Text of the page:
Pradaxa is an anticoagulant that acts by inhibiting thrombin, an enzyme in the blood that is involved in blood clotting. The safety and efficacy of Pradaxa were studied in a clinical trial comparing Pradaxa with the anticoagulant warfarin. In the trial, patients taking Pradaxa had fewer strokes than those who took warfarin.

 "Unlike warfarin, which requires patients to undergo periodic monitoring with blood tests, such monitoring is not necessary for Pradaxa," Dr. Norman Stockbridge(director of the Division of Cardiovascular and Renal Products in the FDA's ) says.

Pradaxa, manufactured by Boehringer Ingelheim Pharmaceuticals Inc. of Ridgefield, Conn., will be available in 75 milligram and 150 milligram capsules....

Ref :

Saturday, November 6, 2010

Study finds anti-obesity drug reduces brain’s response to appetizing foods

Sibutramine (usually in the form of the hydrochloride monohydrate salt) is an oral anorexiant. Until recently it was marketed and prescribed as an adjunct in the treatment of exogenous obesity along with diet and exercise. It has been associated with increased cardiovascular events and strokes and has been withdrawn from the market in the US, EU, AU etc. 

Sibutramine is a centrally-acting serotonin-norepinephrine reuptake inhibitor structurally related to amphetamines, although its mechanism of action is distinct.

Now, researchers lead by Prof. Paul Fletcher at the University of Cambridge discovered that the anti-obesity drug sibutramine reduced brain responses in two regions of the brain, the hypothalamus and the amygdala, both of which are known to be important in appetite control and eating behavior.

Using functional magnetic resonance imaging (fMRI), the researchers measured brain activity while obese volunteers viewed pictures of appetising high-calorie foods - like chocolate cake - or pictures of low-calorie foods - like broccoli. The brain scanning was carried out both after two weeks of treatment with the anti-obesity drug, sibutramine (see structure above), and two weeks of placebo treatment. 

On placebo, it was shown that simply seeing pictures of appetising foods caused greater activation of many regions of the brain that are known to be important for reward processing. On sibutramine, however, they found that the anti-obesity drug reduced brain responses to the appetising foods in two regions of the volunteers' brain - the hypothalamus and the amygdala. These two regions are known to be important in appetite control and eating behaviour. Additionally, people who had the greatest reduction of brain activation following drug treatment tended to eat less and to lose more weight.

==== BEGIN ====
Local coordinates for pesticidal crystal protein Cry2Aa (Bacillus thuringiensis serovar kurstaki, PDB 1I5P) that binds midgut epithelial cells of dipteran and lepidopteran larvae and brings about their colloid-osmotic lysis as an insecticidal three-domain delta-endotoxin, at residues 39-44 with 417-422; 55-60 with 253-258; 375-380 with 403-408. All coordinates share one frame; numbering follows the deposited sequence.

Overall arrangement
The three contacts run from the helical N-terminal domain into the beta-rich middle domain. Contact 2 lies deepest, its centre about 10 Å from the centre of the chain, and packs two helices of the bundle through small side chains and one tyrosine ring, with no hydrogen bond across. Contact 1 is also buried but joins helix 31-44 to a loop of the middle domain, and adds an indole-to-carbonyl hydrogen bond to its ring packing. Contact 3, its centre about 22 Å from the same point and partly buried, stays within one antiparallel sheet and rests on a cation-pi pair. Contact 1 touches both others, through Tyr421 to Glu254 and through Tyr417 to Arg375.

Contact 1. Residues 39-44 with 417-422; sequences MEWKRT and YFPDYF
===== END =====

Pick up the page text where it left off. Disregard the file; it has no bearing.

I quote....
"The most exciting aspect of these results is that they help us to see that brain and behaviour are fundamental to understanding and treating obesity. Simply because obesity involves major changes in body weight and body composition, it is easy to imagine that it is entirely 'a body problem'. These results remind us that the major cause of obesity in the West is over-eating, and this behaviour is regulated by reward and satiety processing circuits in the brain." 

Ref : Paul C. Fletcher et. al., The Journal of Neuroscience, October 27, 2010

Effective treatment for brain cancer in daffodils.............

We know that, Daffodil is a common English name, sometimes used now for all varieties of Narcissus genus, and is the chief common name of horticultural prevalence used by the American Daffodil Society.

Its use in medicinal use has been reported, in kampo (traditional Japanese medicine - wounds were treated with narcissus root and wheat flour paste), listed in De Medicina (among medical herbs, described as emollient, erodent, and "powerful to disperse whatever has collected in any part of the body). However in one scientific study, the ethanol extract of the bulbs was found effective in one mouse model of nociception, para-benzoquinone induced abdominal constriction, but not in another, the hot plate test.
Now researchers lead by Robert Kiss from Institute of Pharmacy at the Universit- Libre de Bruxelles in Brussels, Belgium, have come up with an interesting findings i.e., a natural compound found in daffodil bulbs, called narciclasine (see structure below) , may be a powerful therapeutic against biologically aggressive forms of human brain cancers.
To make this discovery, Kiss and colleagues used computer-assisted techniques to identify targets for narciclasine in cancer cells. The strongest potential candidate to emerge was the eEF1A elongation factor. Researchers then grafted human melanoma brain metastatic cells into the brains of genetically altered mice. Results showed that the injected mice survived significantly longer when treated with narciclasine than those mice left untreated. The researchers believe that narciclasine selectively inhibits the proliferation of very aggressive cancer cells, while avoiding adverse effects on normal cells. Narciclasine could be used in the near future to combat brain cancers, including gliomas, and metastases such as melanoma brain metastases.....